My Conversation with Clayton Christensen on Business Metrics Mis-use

I was invited to a Harvard Business Review live-streamed seminar with Clayton Christensen, PhD on June 26, 2014. I selected an excerpt about Clayton’s view that business leaders must discard short term business metrics and go back to thinking long term to innovate successfully.

Clayton Christian being interviewed by HBR Editor In Chief about innovation and business metrics.
Adi Ignatius is on the left. Clayton Christensen on the right.

Thank you to the late Clayton Christensen, PhD for his world renowned insights on innovation and his impact on business. (April 6, 1952-January 23, 2020)


Clayton’s Impact on the World, and Me

Clayton M. Christensen, PhD., was a Professor of Business Administration at the Harvard Business School and a best-selling Author. He was renowned as a intellect who advised many world political and business leaders and who shaped our current view of innovation and its influence. The event was facilitated by Adi Ignatius, Harvard Business Review Editor-in-Chief.

Clayton had a profound impact on the way I advise CEOs and their management teams to develop and execute strategies. In particular, Clayton’s theories are germane to Anticipatory Organizations. I apply his insights to assessing strategies for their short term and long term business impact.

Mis-used Metrics

Clayton spoke about his pillars of innovation and how they impact economic well-being. A key thrust of his discussion was how business leaders across the world have shifted their focus to short term gain. They are now using performance metrics based on speed instead of long term gain.  

I had a chance to speak directly with Clayton at the end of the discussion. Here is my transcript of our conversation. I also provide links to my position papers that were sparked by this encounter.

My Question, Clayton’s Solution

As the Q&A part of the seminar began I raised my hand and was acknowledged. Following earlier instructions, I waited for the microphone to arrive. While I was waiting Clayton looked at me, sitting directly in front of him in the front row.

Clayton smiled and said, “Doug, I hope you not going to ask a hard question”. I gave him a nod and wry smile. “Sorry, it will be….”, I said sarcastically. He smiled again and leaned back in his chair…

“Clayton, I am Doug Reed of FosterGrowth. Earlier in this discussion you identified that business managers are conditioned to think short term, even though the cost of capital is low and companies are hoarding cash. My question is, should interest rates stay long indefinitely, say 10 to 20 years, might the behavior you describe revert back to the healthy long term behaviors you said once existed? Thus, solving the problem.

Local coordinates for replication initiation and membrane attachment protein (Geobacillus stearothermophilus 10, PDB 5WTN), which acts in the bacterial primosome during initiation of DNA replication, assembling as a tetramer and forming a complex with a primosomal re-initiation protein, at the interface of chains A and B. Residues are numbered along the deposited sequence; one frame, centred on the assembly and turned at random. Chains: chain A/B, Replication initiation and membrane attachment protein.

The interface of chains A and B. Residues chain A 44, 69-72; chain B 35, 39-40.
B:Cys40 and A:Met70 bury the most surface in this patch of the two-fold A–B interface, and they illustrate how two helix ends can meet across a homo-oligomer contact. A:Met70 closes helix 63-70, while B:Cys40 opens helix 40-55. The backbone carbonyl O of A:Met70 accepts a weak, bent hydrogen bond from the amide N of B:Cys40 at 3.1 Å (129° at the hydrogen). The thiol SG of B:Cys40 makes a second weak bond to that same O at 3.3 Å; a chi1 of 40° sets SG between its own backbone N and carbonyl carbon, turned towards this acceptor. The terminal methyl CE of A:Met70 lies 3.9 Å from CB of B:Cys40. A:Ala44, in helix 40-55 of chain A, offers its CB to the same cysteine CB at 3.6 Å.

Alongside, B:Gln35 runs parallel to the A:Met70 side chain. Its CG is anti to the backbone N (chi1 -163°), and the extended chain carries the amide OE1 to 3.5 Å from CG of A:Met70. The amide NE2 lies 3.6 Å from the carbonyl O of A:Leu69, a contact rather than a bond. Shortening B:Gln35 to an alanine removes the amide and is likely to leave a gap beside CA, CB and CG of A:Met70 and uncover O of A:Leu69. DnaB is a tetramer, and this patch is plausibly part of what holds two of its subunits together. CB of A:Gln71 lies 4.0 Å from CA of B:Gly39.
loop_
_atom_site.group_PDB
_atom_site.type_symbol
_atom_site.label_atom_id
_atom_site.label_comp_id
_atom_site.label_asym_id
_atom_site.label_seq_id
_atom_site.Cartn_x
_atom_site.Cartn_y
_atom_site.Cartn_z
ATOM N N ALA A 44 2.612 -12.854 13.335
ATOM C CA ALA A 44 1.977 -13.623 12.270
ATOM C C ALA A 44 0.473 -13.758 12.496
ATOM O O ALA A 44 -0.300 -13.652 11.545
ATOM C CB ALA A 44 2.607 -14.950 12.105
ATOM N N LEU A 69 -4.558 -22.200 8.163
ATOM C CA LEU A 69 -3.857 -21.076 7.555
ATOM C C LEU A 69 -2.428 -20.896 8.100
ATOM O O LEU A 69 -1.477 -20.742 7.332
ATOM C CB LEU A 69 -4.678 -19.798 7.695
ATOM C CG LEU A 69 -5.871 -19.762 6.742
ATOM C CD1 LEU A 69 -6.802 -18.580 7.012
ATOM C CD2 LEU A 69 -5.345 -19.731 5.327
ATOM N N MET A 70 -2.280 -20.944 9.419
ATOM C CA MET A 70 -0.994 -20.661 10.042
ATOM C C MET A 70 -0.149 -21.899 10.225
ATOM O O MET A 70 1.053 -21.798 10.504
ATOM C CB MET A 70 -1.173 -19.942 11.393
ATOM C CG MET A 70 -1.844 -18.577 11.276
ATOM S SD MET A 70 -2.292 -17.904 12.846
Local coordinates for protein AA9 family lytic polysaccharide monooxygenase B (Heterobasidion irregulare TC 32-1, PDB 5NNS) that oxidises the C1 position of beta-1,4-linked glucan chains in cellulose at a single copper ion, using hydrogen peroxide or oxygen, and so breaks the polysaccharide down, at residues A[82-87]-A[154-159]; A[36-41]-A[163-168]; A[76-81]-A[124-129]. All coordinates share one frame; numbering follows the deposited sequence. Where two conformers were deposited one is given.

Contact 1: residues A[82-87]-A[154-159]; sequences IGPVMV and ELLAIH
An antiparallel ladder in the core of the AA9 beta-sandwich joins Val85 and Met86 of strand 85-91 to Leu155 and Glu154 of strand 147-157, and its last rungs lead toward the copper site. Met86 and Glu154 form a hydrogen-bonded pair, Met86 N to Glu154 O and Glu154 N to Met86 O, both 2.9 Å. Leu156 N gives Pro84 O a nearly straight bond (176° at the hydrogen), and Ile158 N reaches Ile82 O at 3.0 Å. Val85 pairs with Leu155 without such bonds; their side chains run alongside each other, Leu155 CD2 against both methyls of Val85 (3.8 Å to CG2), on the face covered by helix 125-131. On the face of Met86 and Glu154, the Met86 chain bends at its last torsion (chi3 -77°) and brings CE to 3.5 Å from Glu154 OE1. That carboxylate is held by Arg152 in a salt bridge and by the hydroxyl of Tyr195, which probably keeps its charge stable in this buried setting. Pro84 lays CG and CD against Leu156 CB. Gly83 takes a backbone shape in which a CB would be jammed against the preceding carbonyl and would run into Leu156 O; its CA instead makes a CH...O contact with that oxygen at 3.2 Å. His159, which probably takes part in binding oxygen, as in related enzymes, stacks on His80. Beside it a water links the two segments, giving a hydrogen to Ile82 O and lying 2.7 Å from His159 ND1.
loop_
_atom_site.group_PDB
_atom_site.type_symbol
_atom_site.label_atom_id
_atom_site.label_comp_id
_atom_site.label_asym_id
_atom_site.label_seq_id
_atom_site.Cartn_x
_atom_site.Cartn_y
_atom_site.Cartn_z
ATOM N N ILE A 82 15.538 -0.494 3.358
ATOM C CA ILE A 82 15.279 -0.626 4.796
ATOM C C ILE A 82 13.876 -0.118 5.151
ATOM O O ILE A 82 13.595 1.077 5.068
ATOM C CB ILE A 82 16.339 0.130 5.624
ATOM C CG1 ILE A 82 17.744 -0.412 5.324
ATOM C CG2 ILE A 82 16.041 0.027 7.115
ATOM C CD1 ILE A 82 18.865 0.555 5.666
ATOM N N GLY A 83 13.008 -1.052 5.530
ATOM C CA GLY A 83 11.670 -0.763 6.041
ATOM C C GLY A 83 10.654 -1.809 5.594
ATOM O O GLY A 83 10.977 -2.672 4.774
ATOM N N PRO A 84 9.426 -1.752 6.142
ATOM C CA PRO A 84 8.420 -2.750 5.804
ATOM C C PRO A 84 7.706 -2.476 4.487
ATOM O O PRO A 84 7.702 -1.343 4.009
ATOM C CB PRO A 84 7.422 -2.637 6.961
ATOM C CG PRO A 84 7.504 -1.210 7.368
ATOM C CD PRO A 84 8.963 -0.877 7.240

[Doug] “I attended a meeting and heard a presentation by Martin Regalia of the U.S. Chamber of Commerce and he felt that there would be continued pressure on the feds to keep rates low because our huge debt is now linked to low rates. The debt would explode to catastrophic levels if rates were allowed to rise.  Thus, I thought that perhaps rates might stay low for a very long time.”   

Clayton’s response: “I had not thought about that.  Give me a moment to consider that.”  Pause.. 

Clayton continued: “It may be that interest rates stay low for a long time, thus making it more obvious that there is low risk is making long term investments. [However], the persons who are running our businesses got there because they are good at making the current metrics work.  Even though they are the wrong metrics, those persons who are conditioned and good at working with them got to their position by following them.” 

[Clayton] “The persons who used to run our businesses and who were good at the long term metrics and achieving Marketing Creating Innovations, are no longer around.  Thus, it may be that the wrong metrics will continue to be followed until new persons take charge of our businesses and they embrace the right metrics. 

The Punch Line

Then came a follow-up question from the web audience:  “If that is true, that it will take future leaders that have the right values, is it not the responsibility of our educational institutions to teach this?”    

[Clayton] “Yes, so perhaps all universities should adopt my class curriculum.”   Laughter….

Resources for You

To learn more on the seminar’s subject, read this article published in the June 2014 Harvard Business Review.

Since that seminar I have promoted Clayton’s views and innovation definitions through dozens of conference presentations, webinars and articles. The following list contains links to those articles.

December 2018 PE Magazine: Leverage Disruptive Technology

Growth and Strategy Development: Danger! Technology Disruption